In difficult times, a simple human response from your company’s leaders can go a long way.
As Joe Biden is set to become the 46th president of the United States tomorrow, employees – still reeling from the Capitol riot and 2020 in general – are bracing for what may happen this week. And they’re looking to their employers to step up and communicate now.
But is it appropriate for businesses to speak out about societal or political events? According to a poll conducted recently by Golin and Ipsos most Americans don’t want CEOs involved in politics. So, from a communications standpoint, what is a CEO to do?
Here are some practical ways in which leaders can support employees in the days and weeks to come, by focusing on a human response, not a political one.
Ask, don’t assume
It is never too late to hear from employees. Good old-fashioned dialogue works well: pick up the phone, jump on Zoom, and enlist managers to get to your employees. It’s not just about gathering information but demonstrating that you’re listening, hearing and acting. You can also do a quick pulse survey to understand what employees need from you now. Tapping into your Employee Resource Groups is yet another way to gather some knowledge and intelligence.
Ideally, organizations will have created a safe space where employees also feel comfortable proactively surfacing their needs. Louise Coyne, a senior employment lawyer, says, “It’s important that companies send a loud and very clear message of empowerment to employees to come forward with their needs — without impunity.” It really is a two-way street.
It’s also not too late to do some quick scenario planning. Based on your intel gathering, what are you hearing and sensing? Will employees be totally out of commission tomorrow and glued to the screens? (note to my boss: I will be). Will they want to take time to join in demonstrations? Or just have time to process and deal? Will they pressure leadership to take a stand? What’s the worst thing that can happen and how will you respond? A little preparedness, even at the 11th hour, can go a long way.
Don’t let silence create the narrative for your organization
After the Capitol riot, I remember doom scrolling on January 6th and 7th, and perhaps that weekend as well, and was surprised how many people on social media were complaining – bitterly disappointed – that their employers were totally silent. The steps you take now to support and empower your employees will be remembered well after the turmoil has abated.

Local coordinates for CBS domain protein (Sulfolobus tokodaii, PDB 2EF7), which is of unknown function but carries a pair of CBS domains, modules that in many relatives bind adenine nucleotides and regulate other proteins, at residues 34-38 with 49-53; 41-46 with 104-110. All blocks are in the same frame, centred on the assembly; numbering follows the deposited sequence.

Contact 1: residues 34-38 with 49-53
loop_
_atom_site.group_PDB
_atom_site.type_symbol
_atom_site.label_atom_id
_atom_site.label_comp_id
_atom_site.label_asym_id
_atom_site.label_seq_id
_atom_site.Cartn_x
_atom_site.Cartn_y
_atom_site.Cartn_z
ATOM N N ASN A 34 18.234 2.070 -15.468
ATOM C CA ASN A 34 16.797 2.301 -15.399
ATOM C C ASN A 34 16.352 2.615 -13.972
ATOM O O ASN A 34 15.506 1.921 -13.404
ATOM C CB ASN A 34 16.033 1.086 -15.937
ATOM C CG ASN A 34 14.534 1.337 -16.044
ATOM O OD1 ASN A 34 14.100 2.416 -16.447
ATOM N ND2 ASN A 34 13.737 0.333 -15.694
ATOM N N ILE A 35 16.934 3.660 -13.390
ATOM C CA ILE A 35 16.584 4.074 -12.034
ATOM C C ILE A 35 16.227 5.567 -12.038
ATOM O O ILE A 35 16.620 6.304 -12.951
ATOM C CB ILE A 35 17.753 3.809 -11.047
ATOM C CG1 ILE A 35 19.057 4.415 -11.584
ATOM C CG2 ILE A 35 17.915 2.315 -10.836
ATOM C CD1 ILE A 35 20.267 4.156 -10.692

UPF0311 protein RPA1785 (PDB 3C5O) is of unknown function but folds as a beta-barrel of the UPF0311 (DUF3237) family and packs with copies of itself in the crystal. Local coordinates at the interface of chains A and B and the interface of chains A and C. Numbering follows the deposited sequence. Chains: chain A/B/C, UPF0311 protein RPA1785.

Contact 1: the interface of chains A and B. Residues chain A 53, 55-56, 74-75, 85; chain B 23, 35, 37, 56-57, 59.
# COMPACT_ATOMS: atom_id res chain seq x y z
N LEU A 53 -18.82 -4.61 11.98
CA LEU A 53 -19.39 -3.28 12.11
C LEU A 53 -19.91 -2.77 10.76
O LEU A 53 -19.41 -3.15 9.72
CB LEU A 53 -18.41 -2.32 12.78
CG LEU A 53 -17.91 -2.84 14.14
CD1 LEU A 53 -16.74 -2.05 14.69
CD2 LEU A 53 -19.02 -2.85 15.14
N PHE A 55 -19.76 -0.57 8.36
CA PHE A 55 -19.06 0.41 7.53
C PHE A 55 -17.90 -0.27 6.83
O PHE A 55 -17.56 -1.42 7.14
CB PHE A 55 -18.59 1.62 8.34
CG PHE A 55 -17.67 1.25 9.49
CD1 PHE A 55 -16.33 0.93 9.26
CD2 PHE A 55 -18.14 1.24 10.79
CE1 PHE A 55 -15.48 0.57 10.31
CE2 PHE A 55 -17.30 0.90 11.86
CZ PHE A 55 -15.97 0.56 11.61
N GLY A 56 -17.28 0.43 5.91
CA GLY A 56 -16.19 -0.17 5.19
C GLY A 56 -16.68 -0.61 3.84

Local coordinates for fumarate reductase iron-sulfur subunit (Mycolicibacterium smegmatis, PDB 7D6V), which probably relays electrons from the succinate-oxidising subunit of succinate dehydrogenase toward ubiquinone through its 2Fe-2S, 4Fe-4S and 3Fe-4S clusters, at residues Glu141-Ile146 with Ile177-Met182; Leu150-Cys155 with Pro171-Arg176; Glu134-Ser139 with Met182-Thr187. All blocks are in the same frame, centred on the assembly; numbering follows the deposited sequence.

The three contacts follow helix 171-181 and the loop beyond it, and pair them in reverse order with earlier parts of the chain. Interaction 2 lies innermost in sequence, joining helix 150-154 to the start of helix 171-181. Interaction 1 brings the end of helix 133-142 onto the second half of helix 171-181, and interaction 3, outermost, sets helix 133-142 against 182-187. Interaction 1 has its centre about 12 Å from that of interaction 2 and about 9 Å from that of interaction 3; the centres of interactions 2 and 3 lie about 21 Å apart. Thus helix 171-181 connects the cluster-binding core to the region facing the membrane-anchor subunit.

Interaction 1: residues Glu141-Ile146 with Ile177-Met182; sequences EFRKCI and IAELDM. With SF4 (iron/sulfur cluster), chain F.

And so, please, don’t wait until January 21 to communicate with employees. Be proactive today with your workforce; even those outside the US can benefit from hearing your POV. A good place to start: Acknowledge the challenging climate and shared angst; remind employees that their needs matter and to lean on managers and leadership if they have concerns; continue to describe how the organization will support its employees and where to go for resources and information; and re-iterate the company’s internal and external communication policies. You don’t need ‘perfect’ positioning or a long video message – but you do need to get to employees quickly to offer some hope and some help.
It’s also important to provide your managers with simple talking points so they are prepared to have meaningful conversations with employees. Check on your managers’ wellbeing, too, while you’re at it. For these managers, extra support and guidance are essential if they are to remain resilient and motivate their teams.
Offer hope for the future
As you’re communicating with employees, don’t just focus on the here and now. Re-iterate the company’s vision for the future, where employees can play a critical role, and all the ways in which they can find common ground and unite.
Remind employees why it is critical to remain true to your core values and purpose. Leaders should also remind people the importance keeping discourse in the workplace respectful. Set clear expectations for behavior that reflect what you already stand for as a company. Many of our clients will be sending newsletters and Yammer posts out today, reminding employees what is permissible, what is not, and where to go for more information.
In addition to reminding employees about the importance of maintaining mutual respect, give employees a way to deal with their feelings. According to the American Psychological Association (APA) Stress in America report more than 77% of adults say the future of our nation is a significant source of stress. Organizations should look at the holistic well-being of its employees and provide a broad range of tools, resources, and support.
As you think about handling the current situation and supporting employees through a difficult period, also think about how you can form deeper connections with your employees for the long-term. Basically, support employees before they need to be supported. At our firm, Peppercomm, for example, every single employee is trained in stand-up comedy, and it’s not just for the laughs. This ongoing training has enabled us to build bonds with people, develop trust, embrace vulnerability and build resilience. And when you build resilient employees, you build resilient businesses – which has never been more important.
Tomorrow is Inauguration day. The country is divided and fragile and people’s emotions are running high. When challenging societal events occur, they happen everywhere – including at work – and leaders have a responsibility to support its employees who, at the most basic level, are looking for empathy, compassion, clarity, honesty and real strategies for managing work and life through this difficult period in our country’s history. For more information, please visit Peppercomm’s 2021 US Presidential Inauguration Playbook.
Written by Courtney Ellul.